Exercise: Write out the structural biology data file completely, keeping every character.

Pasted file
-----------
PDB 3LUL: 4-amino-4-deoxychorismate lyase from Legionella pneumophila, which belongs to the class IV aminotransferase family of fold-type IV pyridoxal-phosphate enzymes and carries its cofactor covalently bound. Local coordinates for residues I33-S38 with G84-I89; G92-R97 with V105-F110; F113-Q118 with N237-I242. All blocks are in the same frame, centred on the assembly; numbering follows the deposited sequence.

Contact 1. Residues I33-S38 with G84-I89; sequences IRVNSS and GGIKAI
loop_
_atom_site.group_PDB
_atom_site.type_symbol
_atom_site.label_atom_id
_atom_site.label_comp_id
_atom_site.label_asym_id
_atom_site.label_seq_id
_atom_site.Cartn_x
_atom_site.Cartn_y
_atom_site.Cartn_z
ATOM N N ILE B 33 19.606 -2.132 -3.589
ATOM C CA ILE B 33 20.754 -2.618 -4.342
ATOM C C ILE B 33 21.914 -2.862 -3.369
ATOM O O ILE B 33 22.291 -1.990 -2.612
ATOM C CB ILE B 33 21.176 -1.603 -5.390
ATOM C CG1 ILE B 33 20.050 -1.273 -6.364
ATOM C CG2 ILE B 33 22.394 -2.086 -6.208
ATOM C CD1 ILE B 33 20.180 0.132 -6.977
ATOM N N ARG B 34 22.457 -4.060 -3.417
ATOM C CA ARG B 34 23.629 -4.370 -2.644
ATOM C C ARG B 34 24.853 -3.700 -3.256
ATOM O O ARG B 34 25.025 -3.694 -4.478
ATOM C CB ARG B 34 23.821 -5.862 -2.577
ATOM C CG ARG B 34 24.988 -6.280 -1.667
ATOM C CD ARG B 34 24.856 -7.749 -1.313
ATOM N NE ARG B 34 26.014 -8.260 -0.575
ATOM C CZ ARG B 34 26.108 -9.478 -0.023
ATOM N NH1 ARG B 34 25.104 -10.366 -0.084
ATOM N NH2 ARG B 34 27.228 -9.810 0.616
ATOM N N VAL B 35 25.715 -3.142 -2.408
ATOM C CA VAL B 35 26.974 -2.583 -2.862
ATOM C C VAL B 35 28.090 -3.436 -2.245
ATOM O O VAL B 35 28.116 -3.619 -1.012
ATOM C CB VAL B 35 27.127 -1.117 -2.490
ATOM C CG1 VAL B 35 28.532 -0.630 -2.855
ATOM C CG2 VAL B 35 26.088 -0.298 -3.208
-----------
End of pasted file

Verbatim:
PDB 3LUL: 4-amino-4-deoxychorismate lyase from Legionella pneumophila, which belongs to the class IV aminotransferase family of fold-type IV pyridoxal-phosphate enzymes and carries its cofactor covalently bound. Local coordinates for residues I33-S38 with G84-I89; G92-R97 with V105-F110; F113-Q118 with N237-I242. All blocks are in the same frame, centred on the assembly; numbering follows the deposited sequence.

Contact 1. Residues I33-S38 with G84-I89; sequences IRVNSS and GGIKAI
loop_
_atom_site.group_PDB
_atom_site.type_symbol
_atom_site.label_atom_id
_atom_site.label_comp_id
_atom_site.label_asym_id
_atom_site.label_seq_id
_atom_site.Cartn_x
_atom_site.Cartn_y
_atom_site.Cartn_z
ATOM N N ILE B 33 19.606 -2.132 -3.589
ATOM C CA ILE B 33 20.754 -2.618 -4.342
ATOM C C ILE B 33 21.914 -2.862 -3.369
ATOM O O ILE B 33 22.291 -1.990 -2.612
ATOM C CB ILE B 33 21.176 -1.603 -5.390
ATOM C CG1 ILE B 33 20.050 -1.273 -6.364
ATOM C CG2 ILE B 33 22.394 -2.086 -6.208
ATOM C CD1 ILE B 33 20.180 0.132 -6.977
ATOM N N ARG B 34 22.457 -4.060 -3.417
ATOM C CA ARG B 34 23.629 -4.370 -2.644
ATOM C C ARG B 34 24.853 -3.700 -3.256
ATOM O O ARG B 34 25.025 -3.694 -4.478
ATOM C CB ARG B 34 23.821 -5.862 -2.577
ATOM C CG ARG B 34 24.988 -6.280 -1.667
ATOM C CD ARG B 34 24.856 -7.749 -1.313
ATOM N NE ARG B 34 26.014 -8.260 -0.575
ATOM C CZ ARG B 34 26.108 -9.478 -0.023
ATOM N NH1 ARG B 34 25.104 -10.366 -0.084
ATOM N NH2 ARG B 34 27.228 -9.810 0.616
ATOM N N VAL B 35 25.715 -3.142 -2.408
ATOM C CA VAL B 35 26.974 -2.583 -2.862
ATOM C C VAL B 35 28.090 -3.436 -2.245
ATOM O O VAL B 35 28.116 -3.619 -1.012
ATOM C CB VAL B 35 27.127 -1.117 -2.490
ATOM C CG1 VAL B 35 28.532 -0.630 -2.855
ATOM C CG2 VAL B 35 26.088 -0.298 -3.208